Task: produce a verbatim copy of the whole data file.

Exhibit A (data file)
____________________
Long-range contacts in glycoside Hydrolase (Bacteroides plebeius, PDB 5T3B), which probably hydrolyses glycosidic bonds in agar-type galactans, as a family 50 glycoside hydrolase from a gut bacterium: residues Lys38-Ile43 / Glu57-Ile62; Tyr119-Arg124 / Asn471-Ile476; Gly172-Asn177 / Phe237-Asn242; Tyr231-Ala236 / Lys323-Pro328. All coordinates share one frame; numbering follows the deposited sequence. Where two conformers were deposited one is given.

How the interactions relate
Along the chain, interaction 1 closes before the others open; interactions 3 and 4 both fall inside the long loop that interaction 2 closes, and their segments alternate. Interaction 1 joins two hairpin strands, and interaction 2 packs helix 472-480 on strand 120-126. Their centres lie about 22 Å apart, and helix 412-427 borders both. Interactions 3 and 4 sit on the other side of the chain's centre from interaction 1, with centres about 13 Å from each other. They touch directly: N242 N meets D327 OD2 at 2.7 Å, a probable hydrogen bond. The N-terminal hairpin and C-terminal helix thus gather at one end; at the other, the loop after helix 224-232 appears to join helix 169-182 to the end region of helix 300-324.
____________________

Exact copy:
Long-range contacts in glycoside Hydrolase (Bacteroides plebeius, PDB 5T3B), which probably hydrolyses glycosidic bonds in agar-type galactans, as a family 50 glycoside hydrolase from a gut bacterium: residues Lys38-Ile43 / Glu57-Ile62; Tyr119-Arg124 / Asn471-Ile476; Gly172-Asn177 / Phe237-Asn242; Tyr231-Ala236 / Lys323-Pro328. All coordinates share one frame; numbering follows the deposited sequence. Where two conformers were deposited one is given.

How the interactions relate
Along the chain, interaction 1 closes before the others open; interactions 3 and 4 both fall inside the long loop that interaction 2 closes, and their segments alternate. Interaction 1 joins two hairpin strands, and interaction 2 packs helix 472-480 on strand 120-126. Their centres lie about 22 Å apart, and helix 412-427 borders both. Interactions 3 and 4 sit on the other side of the chain's centre from interaction 1, with centres about 13 Å from each other. They touch directly: N242 N meets D327 OD2 at 2.7 Å, a probable hydrogen bond. The N-terminal hairpin and C-terminal helix thus gather at one end; at the other, the loop after helix 224-232 appears to join helix 169-182 to the end region of helix 300-324.